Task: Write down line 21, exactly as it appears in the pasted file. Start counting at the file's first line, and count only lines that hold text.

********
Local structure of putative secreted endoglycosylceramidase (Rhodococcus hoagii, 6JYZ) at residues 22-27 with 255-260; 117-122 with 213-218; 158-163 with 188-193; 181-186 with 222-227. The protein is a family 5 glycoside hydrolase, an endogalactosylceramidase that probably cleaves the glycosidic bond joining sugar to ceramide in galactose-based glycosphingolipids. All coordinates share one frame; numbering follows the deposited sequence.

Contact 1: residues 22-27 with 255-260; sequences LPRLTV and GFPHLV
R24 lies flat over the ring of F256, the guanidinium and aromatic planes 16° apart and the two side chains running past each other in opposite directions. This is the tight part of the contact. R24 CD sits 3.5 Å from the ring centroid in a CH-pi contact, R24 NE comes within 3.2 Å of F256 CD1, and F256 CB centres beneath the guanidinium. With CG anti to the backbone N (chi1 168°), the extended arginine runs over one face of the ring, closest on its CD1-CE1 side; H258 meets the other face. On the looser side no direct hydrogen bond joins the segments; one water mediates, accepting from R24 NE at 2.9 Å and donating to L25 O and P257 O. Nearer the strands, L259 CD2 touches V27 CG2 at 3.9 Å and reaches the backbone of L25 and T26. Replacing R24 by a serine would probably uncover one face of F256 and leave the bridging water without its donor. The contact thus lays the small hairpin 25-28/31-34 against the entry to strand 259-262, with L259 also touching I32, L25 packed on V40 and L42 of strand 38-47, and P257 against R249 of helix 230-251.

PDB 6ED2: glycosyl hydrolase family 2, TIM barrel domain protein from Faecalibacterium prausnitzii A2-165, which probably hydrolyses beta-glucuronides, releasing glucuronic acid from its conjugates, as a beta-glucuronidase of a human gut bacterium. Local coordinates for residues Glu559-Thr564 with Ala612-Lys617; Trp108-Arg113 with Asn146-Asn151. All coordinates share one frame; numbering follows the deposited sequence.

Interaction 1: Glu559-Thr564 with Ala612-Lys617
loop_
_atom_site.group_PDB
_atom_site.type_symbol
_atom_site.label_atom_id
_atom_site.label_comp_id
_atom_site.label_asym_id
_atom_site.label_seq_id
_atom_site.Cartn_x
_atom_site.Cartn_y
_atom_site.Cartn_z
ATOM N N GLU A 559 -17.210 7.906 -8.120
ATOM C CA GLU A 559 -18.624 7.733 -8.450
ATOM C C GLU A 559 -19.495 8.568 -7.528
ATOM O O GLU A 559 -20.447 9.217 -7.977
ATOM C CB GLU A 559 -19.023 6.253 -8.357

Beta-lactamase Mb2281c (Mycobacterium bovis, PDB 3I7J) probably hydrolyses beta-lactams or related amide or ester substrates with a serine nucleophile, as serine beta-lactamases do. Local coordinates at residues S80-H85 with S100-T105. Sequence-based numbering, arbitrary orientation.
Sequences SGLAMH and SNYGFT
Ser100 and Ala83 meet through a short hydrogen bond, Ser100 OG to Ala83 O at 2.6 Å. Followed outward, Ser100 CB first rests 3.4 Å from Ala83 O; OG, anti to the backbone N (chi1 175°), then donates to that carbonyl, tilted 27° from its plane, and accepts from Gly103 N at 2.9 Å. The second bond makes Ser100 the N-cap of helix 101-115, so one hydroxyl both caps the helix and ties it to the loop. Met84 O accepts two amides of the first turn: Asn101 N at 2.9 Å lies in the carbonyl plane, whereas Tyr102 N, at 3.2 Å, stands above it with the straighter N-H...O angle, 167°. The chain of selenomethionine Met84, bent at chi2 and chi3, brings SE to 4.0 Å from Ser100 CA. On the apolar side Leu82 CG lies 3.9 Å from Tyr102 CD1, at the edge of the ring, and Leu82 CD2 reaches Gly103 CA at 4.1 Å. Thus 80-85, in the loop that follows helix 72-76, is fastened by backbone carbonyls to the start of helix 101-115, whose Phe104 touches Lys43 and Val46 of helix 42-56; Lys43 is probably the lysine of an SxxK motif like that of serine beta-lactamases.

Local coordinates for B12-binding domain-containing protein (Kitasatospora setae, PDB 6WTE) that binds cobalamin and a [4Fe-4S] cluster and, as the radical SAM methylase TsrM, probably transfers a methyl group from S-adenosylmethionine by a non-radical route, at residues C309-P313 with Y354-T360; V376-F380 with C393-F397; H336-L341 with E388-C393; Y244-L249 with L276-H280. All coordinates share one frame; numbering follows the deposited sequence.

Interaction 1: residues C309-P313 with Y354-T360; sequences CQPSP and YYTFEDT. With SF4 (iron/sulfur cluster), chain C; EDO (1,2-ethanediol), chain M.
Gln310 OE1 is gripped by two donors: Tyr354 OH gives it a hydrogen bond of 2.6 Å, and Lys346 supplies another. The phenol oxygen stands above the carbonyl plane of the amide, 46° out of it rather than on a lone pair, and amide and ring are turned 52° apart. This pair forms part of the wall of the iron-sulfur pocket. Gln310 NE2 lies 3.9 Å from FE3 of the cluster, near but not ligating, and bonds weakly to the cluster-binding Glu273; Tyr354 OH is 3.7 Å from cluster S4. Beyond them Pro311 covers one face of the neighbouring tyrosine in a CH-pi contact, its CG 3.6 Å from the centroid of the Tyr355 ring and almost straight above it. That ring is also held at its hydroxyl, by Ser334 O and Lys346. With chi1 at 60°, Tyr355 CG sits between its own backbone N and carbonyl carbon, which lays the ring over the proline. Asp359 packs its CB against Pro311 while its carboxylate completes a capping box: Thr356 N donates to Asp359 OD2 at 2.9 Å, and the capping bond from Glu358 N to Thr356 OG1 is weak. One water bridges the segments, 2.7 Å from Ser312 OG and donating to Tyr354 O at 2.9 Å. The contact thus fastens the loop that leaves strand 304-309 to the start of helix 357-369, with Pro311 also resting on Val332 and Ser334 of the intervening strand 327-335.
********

Beta-lactamase Mb2281c (Mycobacterium bovis, PDB 3I7J) probably hydrolyses beta-lactams or related amide or ester substrates with a serine nucleophile, as serine beta-lactamases do. Local coordinates at residues S80-H85 with S100-T105. Sequence-based numbering, arbitrary orientation.